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Walking the Talk

A seasoned storyteller leads the Legends and Ghosts foot tour of Ventura.


Downtown Ventura is full of legends and stories of the good ol' days, and local historian Richard Senate knows all of them. He'll share several of those tales during a Saturday afternoon Legends and Ghosts walking tour of downtown Ventura.

There's not more than a few blocks of walking involved in this nearly two-hour stroll, which begins at the Albinger Archeological Museum near Mission San Buenaventura. Tour topics predate any thought of downtown redevelopment or visioning, even the Top Hat Burger Palace. And Senate is a most accomplished storyteller.

"I always told stories," Senate said. "As a kid, we didn't have much money, so we listened to the radio a lot, and I'd always end up telling stories to my brothers and sisters."

"When I was in college, I needed one more class to make 15 units to keep me from getting drafted and sent to Vietnam. Since one of my friends came home in a body bag, I took the extra class. Storytelling is about the only class that I ever made use of--I loved it, learned a lot of techniques and I aced the class."

Clearly never intending to get a real job, Senate was studying Byzantine culture at Long Beach State when he happened to take a tour of Mission San Buenaventura during a weekend visit to his hometown. He ended up getting a part-time job rebuilding a model of the mission, which led to a lot of reading, which led to leading tours of the mission. Next he worked at the Albinger museum and became the docent coordinator for the Olivas Adobe.

More historical research led Senate to begin leading tours of the city. Now an 18-year city employee, Senate leads a different tour each weekend with various themes, including ghosts and legends, Chinatown, Erle Stanley Gardner and mysteries of Main Street. The Chinatown tour in particular entails a lot of adjectives, since none of the Figueroa Street structures still exists. And no two tours are quite the same.

Much of the Legends and Ghosts tour focuses on Valdez Alley between the mission and Ventura Avenue. Far more than just a stairway shortcut from Main Street to Poli, Valdez Alley also has a number of picnic areas, shade trees and shrubs. Of the latter, the echiums are in spring bloom, sporting truly spectacular purple flowers.

About halfway up the hill on the third level sits a brick building choked with sycamore leaves and saddled with a decidedly unromantic name--the Water Filtration Building. This is not only the oldest building in the county but also one of the oldest structures in the entire Golden State.


The building was the end of the line of a 15-year aqueduct construction project begun in 1782. The aqueduct originated at San Antonio Creek near the present-day Rancho Arnaz near Oak View and ran all the way to the building in question, bringing fresh water to the coast and thus enabling Ventura to grow.

The Water Filtration Building was also used as a jail--the bars are still there--costing considerably less than the current facility on Victoria Avenue, all of which brings us to the story of Lucas Garcia. Apparently, this man made a bad career move in 1869 by murdering a stranger who had been buying drinks for the locals the night before. As Senate put it, "This guy was either guilty or really stupid."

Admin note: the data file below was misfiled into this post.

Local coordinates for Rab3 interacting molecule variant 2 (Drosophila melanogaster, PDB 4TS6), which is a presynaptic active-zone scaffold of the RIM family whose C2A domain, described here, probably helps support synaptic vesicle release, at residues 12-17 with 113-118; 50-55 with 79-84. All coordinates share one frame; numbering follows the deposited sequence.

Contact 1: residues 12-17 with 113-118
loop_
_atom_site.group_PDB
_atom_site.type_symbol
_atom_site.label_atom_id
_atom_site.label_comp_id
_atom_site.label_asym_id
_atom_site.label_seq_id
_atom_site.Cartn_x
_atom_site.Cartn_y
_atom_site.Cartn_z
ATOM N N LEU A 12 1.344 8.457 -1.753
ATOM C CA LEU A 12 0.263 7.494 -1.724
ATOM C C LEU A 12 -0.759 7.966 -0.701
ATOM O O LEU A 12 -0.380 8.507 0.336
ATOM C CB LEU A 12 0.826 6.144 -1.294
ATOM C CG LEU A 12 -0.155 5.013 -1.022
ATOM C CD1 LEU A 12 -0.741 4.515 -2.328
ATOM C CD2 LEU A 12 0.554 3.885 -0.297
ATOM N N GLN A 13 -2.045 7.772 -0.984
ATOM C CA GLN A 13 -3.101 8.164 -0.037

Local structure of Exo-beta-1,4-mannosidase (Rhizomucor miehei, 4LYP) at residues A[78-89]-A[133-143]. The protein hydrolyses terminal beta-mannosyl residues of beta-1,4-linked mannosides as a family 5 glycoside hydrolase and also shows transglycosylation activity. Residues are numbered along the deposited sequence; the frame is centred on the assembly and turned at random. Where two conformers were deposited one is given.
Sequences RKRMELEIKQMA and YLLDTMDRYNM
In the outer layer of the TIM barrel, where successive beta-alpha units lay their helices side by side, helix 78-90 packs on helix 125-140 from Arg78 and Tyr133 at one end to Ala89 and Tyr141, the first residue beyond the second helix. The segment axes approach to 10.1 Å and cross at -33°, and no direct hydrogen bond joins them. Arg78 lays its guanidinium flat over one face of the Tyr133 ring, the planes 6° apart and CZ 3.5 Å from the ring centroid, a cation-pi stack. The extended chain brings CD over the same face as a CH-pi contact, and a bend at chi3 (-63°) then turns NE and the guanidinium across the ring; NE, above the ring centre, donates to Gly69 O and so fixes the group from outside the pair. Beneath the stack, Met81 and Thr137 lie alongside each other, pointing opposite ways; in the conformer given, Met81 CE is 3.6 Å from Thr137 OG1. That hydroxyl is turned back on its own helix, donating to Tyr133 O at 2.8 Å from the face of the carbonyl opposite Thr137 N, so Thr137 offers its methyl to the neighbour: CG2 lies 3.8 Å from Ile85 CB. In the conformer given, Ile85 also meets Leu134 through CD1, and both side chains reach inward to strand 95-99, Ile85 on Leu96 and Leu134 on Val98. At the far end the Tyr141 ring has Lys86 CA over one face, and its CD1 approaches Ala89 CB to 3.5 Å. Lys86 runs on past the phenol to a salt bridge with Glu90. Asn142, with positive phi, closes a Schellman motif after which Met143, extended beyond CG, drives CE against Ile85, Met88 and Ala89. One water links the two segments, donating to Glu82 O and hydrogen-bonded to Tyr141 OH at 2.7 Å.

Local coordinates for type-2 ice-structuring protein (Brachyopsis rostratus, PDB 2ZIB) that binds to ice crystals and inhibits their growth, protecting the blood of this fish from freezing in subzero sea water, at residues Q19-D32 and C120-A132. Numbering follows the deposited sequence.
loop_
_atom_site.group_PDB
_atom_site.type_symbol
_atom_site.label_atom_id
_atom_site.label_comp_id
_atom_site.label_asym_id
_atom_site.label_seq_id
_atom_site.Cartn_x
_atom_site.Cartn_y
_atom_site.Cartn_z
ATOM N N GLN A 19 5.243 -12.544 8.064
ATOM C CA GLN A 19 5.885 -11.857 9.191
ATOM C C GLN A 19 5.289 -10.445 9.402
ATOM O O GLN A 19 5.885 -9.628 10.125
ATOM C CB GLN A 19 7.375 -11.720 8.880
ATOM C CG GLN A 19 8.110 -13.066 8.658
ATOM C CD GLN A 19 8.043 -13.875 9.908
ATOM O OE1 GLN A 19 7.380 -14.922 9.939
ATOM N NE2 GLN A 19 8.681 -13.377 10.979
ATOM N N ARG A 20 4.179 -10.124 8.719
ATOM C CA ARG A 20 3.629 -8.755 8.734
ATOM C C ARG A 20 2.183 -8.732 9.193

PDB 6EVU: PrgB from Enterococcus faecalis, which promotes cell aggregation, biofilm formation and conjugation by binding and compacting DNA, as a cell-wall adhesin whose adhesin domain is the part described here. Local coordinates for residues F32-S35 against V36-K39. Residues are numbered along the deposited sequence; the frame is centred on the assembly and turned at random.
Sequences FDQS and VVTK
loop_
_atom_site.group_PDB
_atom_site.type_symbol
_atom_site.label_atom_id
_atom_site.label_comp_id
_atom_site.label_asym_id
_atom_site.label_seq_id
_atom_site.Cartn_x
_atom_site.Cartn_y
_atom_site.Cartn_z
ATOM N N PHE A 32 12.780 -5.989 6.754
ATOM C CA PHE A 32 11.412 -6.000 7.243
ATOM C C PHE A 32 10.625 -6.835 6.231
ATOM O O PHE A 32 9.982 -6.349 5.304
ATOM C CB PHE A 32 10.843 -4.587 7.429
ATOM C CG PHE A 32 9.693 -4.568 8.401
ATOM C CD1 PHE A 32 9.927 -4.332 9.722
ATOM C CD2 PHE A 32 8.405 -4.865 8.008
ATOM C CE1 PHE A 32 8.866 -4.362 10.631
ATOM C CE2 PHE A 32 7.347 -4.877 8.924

They found the murdered man's belongings at Garcia's house--and his body buried there as well. Garcia was thrown in the slammer, but the enraged locals dragged the accused from his cell and lynched him, hanging him from a pear tree that grew where the Burger King now stands. The ghost of Lucas Garcia is said to haunt the jailhouse site, proclaiming his innocence.

Another spirit is the White Lady of Valdez Alley, said to be the ghost of a Chumash woman abused by the Spanish. She wears a long white dress and has empty eye sockets. Other ghosts include that of Dr. DePoli, the man for whom the street is named.

Another legend involves the Wishing Chair of San Buenaventura, which if found would negate the need for all those advice columns and radio talk shows. The chair was said to have magic powers in the realm of love. Young women who would sit in the chair were said to be married within a year.

Then there was the Battle of Ventura.

In 1838, two rival factions--the north against the south--fought it out for political control of California. After an aborted attempt to capture Santa Barbara, the southern forces holed up in the mission, a decidedly poor defensive position. After some skirmishing, cannonballs scarred the walls of the mission, and one man was killed. The campaign ended soon after in Saticoy with total casualties being one man and two mules.

On Dec. 12, 1812, the Pacific Ocean created and administered its own redevelopment plan: According to several accounts, an earthquake caused a 50-foot tidal wave that made it all the way to the steps of the mission. Kowabunga, dude!

These stories and others await those who would like to find out more about the Poinsettia City's past. For those current Venturans blowing a gasket stuck in traffic on Main Street, it could always be worse. Consider Lucas Garcia or the Lady in White.


Legends and Ghosts walking tour of downtown Ventura, Saturday, 1 p.m.; $7; 658-4726.

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